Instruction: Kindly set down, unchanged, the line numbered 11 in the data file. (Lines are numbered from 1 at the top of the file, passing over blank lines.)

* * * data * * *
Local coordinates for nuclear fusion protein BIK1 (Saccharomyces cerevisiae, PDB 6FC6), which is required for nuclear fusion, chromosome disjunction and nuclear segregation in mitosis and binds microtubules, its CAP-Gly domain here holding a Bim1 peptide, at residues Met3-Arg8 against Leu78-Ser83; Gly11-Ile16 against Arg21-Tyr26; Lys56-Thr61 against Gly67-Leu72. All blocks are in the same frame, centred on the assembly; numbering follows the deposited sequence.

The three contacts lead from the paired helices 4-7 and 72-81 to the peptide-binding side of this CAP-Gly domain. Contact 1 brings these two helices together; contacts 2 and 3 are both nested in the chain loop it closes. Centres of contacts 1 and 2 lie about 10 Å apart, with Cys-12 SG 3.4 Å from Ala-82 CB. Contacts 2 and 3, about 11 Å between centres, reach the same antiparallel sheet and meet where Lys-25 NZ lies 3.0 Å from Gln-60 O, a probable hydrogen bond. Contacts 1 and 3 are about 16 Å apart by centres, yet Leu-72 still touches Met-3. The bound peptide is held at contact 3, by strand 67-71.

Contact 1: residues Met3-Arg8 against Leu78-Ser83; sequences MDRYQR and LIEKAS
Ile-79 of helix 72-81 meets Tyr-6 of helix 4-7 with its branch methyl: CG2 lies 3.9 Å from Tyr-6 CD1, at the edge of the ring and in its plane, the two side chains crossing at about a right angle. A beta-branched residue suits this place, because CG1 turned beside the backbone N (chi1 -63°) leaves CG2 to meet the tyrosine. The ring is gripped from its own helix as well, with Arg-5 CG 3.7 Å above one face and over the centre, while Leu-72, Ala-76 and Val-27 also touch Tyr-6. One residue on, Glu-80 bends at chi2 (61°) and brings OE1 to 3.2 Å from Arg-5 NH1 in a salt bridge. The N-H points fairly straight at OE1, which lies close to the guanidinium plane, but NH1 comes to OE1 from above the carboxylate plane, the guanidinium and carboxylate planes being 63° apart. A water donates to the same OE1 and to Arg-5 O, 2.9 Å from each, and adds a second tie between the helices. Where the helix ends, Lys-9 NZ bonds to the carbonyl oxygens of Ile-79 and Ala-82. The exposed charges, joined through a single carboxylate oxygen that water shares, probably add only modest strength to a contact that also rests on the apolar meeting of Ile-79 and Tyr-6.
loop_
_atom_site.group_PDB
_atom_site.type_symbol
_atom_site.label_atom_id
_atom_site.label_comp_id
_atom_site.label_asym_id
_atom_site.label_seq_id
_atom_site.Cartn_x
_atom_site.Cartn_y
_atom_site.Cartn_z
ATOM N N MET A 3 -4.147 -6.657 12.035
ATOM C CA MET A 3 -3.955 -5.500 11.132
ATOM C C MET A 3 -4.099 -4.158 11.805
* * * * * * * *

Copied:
_atom_site.label_seq_id